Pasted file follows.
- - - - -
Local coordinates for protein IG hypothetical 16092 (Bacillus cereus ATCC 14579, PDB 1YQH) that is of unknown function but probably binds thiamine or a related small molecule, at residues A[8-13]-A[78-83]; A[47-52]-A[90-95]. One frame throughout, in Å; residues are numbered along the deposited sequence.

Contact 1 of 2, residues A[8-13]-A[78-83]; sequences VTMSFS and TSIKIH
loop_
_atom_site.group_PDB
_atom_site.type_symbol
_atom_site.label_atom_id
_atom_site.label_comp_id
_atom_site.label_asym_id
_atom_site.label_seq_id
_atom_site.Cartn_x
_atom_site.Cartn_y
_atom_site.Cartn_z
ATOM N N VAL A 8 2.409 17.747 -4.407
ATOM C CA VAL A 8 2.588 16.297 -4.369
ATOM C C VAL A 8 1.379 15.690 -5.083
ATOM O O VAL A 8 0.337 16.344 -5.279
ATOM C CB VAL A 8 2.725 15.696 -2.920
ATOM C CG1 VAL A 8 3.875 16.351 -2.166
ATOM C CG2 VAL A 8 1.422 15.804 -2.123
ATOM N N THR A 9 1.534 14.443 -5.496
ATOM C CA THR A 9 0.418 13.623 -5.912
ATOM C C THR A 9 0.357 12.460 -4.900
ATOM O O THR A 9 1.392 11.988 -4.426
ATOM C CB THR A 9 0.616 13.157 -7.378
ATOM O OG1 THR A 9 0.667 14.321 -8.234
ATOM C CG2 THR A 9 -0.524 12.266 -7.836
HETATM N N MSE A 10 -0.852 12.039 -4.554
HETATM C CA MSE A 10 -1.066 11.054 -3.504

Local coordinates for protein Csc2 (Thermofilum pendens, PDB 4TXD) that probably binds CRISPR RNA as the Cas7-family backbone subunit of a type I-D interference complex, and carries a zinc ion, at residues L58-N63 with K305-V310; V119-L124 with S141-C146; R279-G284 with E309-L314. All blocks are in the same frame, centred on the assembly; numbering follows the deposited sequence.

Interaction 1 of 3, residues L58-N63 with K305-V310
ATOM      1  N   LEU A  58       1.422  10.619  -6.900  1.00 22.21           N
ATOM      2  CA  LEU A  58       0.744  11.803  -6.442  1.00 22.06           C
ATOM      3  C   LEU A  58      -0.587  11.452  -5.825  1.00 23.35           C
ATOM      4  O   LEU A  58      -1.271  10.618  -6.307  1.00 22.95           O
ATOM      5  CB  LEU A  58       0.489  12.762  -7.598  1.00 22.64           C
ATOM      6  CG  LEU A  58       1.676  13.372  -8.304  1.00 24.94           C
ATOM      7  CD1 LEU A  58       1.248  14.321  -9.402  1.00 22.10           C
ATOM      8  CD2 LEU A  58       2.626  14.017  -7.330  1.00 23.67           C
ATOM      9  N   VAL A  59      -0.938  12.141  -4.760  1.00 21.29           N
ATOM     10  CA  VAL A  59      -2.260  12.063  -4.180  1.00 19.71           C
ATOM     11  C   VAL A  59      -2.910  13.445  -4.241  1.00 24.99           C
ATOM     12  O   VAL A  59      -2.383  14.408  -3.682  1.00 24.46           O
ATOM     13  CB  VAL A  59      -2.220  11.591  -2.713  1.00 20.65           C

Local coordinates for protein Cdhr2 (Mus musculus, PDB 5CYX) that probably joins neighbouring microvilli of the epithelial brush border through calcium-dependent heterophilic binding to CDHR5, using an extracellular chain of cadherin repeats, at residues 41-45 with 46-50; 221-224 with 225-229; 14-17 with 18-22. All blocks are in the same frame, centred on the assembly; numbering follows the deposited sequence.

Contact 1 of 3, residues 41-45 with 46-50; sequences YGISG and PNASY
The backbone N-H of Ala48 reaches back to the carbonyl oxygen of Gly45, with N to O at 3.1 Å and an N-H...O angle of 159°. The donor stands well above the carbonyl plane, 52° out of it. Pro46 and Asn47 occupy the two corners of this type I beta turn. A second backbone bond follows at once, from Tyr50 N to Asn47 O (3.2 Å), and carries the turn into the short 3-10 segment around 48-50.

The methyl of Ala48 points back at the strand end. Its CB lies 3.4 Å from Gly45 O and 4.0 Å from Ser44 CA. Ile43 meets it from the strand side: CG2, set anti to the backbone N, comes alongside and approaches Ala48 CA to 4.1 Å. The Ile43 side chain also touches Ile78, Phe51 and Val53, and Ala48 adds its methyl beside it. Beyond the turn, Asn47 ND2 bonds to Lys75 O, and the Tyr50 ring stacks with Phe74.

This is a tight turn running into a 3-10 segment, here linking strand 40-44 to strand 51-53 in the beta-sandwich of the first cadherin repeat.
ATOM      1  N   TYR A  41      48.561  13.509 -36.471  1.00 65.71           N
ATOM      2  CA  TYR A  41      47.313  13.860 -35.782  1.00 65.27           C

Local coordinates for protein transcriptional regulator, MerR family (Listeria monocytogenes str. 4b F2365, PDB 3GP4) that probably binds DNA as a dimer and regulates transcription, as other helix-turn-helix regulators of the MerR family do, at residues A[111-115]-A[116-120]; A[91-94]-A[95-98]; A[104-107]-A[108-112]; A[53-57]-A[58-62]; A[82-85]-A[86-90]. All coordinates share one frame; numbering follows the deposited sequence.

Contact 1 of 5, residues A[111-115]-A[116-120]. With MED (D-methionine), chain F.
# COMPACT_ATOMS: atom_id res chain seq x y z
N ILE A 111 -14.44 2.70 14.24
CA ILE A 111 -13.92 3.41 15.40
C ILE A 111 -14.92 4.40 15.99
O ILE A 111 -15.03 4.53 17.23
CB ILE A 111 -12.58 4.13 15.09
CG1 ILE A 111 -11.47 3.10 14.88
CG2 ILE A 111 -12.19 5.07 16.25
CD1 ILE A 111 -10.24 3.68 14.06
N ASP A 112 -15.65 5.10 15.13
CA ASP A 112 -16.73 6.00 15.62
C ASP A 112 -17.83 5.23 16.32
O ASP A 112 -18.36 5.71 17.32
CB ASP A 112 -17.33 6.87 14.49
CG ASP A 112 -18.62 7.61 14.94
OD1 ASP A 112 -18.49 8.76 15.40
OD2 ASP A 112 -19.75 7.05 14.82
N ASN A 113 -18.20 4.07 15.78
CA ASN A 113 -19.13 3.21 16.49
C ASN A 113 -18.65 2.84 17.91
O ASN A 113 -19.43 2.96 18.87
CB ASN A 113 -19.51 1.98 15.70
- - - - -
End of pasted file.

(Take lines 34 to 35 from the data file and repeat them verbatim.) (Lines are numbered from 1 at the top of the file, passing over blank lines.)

ATOM      4  O   LEU A  58      -1.271  10.618  -6.307  1.00 22.95           O
ATOM      5  CB  LEU A  58       0.489  12.762  -7.598  1.00 22.64           C